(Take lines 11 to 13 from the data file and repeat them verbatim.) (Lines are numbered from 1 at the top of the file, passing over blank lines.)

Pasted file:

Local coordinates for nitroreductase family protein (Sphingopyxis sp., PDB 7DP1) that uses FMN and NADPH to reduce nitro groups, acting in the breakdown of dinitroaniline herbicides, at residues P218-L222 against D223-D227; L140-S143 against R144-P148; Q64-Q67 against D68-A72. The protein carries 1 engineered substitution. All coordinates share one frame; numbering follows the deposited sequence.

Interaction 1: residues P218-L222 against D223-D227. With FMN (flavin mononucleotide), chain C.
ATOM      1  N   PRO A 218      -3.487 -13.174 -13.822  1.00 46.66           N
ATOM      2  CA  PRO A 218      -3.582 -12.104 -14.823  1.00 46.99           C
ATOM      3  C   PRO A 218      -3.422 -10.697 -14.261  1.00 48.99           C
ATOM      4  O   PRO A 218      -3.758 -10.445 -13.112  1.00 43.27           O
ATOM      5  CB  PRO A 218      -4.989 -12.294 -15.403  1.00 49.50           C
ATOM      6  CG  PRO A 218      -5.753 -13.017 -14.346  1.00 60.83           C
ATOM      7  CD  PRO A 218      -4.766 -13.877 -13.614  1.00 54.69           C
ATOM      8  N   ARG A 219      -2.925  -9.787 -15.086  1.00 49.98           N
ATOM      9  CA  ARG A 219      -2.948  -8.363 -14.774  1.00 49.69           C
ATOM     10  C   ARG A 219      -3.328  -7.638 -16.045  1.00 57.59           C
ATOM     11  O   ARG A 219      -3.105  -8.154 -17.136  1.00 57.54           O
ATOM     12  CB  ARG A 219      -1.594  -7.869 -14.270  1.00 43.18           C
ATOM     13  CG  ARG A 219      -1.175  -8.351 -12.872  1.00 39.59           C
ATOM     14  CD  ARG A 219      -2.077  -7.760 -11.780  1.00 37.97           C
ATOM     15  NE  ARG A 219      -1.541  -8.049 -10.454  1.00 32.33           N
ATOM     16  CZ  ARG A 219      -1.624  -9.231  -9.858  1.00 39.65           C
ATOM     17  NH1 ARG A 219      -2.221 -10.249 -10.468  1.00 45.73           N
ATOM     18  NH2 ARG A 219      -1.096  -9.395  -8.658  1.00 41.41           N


ATOM      9  CA  ARG A 219      -2.948  -8.363 -14.774  1.00 49.69           C
ATOM     10  C   ARG A 219      -3.328  -7.638 -16.045  1.00 57.59           C
ATOM     11  O   ARG A 219      -3.105  -8.154 -17.136  1.00 57.54           O